PhotoTravel: Antarctica 2014 (Part II)

1 Out Beagle Channel (arrctc) 032614 2iN c022314p< 1.5 200dpi6.4%22q9.jpg-0173Walking down the extended pier, I passed the eerie 91-passenger ship whose windows were being replaced after the recent storm blew them out and forced her back to port. Just past her, I saw our Ocean Diamond, which comfortingly was a much larger vessel – higher, taller and longer. As I stood with the other 180 passengers boarding this 300’ long ship, I exhaled, feeling more comfortable about crossing the 500-mile wide Drake Passage considered among the roughest oceans in the world.

4 Leaving The Andeas Behind (arrctc) 032614 2iN c022314p< 1.5 200dpi6.4%22q9.jpg-0228Greeted by the Captain, first officers, and our Expedition Crew, I was further reassured that all was in order, and our personal gear was waiting for us in our appointed cabins. Within an hour, we assembled for safety instructions, and by 6 PM the Ocean Diamond was cast loose to begin our journey out the 50 mile Beagle Channel to Drake’s Passage with the beautiful setting sun highlighting the steep Andies backdrop.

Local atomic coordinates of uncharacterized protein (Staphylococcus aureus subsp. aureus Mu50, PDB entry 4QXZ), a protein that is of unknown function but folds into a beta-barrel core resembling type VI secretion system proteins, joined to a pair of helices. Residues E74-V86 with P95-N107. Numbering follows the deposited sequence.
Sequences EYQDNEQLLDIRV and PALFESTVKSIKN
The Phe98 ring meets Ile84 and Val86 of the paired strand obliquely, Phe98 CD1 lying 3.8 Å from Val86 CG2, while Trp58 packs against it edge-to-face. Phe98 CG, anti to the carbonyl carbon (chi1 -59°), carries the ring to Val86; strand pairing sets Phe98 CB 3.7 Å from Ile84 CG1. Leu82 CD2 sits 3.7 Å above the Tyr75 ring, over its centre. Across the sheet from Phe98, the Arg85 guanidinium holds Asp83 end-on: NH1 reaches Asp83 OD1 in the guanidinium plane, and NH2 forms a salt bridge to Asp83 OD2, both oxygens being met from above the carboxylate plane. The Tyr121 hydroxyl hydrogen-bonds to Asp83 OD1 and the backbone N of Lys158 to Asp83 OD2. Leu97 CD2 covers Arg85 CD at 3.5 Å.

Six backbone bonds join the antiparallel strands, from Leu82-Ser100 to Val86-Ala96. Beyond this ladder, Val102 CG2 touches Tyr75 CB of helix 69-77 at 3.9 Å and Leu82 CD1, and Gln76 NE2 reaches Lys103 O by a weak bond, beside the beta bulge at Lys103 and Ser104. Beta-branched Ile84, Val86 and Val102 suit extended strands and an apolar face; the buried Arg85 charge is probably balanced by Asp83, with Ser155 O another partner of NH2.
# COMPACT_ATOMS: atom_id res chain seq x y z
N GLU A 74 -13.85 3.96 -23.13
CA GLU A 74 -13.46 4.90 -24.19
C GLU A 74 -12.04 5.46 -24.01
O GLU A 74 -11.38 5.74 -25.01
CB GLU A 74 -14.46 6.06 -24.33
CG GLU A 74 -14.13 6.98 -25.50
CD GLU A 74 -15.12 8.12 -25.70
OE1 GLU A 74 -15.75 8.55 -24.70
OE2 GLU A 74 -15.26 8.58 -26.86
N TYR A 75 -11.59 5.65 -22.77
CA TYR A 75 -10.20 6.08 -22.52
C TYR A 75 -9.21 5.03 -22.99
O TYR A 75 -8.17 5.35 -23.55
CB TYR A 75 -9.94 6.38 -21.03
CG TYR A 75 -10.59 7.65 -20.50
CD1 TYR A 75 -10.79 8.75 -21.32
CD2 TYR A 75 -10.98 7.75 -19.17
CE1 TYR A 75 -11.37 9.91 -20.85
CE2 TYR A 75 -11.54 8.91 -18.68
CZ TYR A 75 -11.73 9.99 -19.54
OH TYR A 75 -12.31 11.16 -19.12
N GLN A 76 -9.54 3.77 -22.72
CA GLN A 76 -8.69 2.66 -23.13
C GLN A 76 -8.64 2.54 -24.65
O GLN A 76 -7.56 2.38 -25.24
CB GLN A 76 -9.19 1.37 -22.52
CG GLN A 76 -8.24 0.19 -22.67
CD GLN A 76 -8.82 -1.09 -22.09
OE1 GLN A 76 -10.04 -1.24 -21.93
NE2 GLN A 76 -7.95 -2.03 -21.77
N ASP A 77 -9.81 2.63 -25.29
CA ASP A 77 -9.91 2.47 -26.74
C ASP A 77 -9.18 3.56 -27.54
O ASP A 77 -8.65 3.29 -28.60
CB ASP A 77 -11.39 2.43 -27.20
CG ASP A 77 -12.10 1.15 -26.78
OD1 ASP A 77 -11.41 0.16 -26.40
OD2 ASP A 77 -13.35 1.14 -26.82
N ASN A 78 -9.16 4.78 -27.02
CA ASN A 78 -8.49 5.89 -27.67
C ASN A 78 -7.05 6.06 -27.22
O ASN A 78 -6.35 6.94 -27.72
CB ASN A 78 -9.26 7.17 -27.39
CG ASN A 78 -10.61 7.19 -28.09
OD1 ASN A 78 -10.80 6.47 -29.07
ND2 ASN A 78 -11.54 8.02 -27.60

Reconnecting with An Old Friend

In my younger years I spent a fair amount of time on small sailboats. At 23, I sailed on three different sailboats from the North Sea via the Canary Islands, to the Cape Verde Islands, 300 miles west of Africa; and on across the Atlantic with a Southern Rhodesian on his 33’ sailboat, eventually arriving in Rio. But I haven’t been in open ocean since. It was like reconnecting with an old friend.

Five hours later, the transition from the channel into the open waters of Drake Passage dramatically intensified as the prevailing westerlies pounded the Ocean Diamond broadside. Despite the ship’s stabilizers, we rolled back and forth for the next 48 hours, as the winds ranged from 30 to 50 mph. Even with the building seas, I felt safe, confident in the large seaworthy vessel.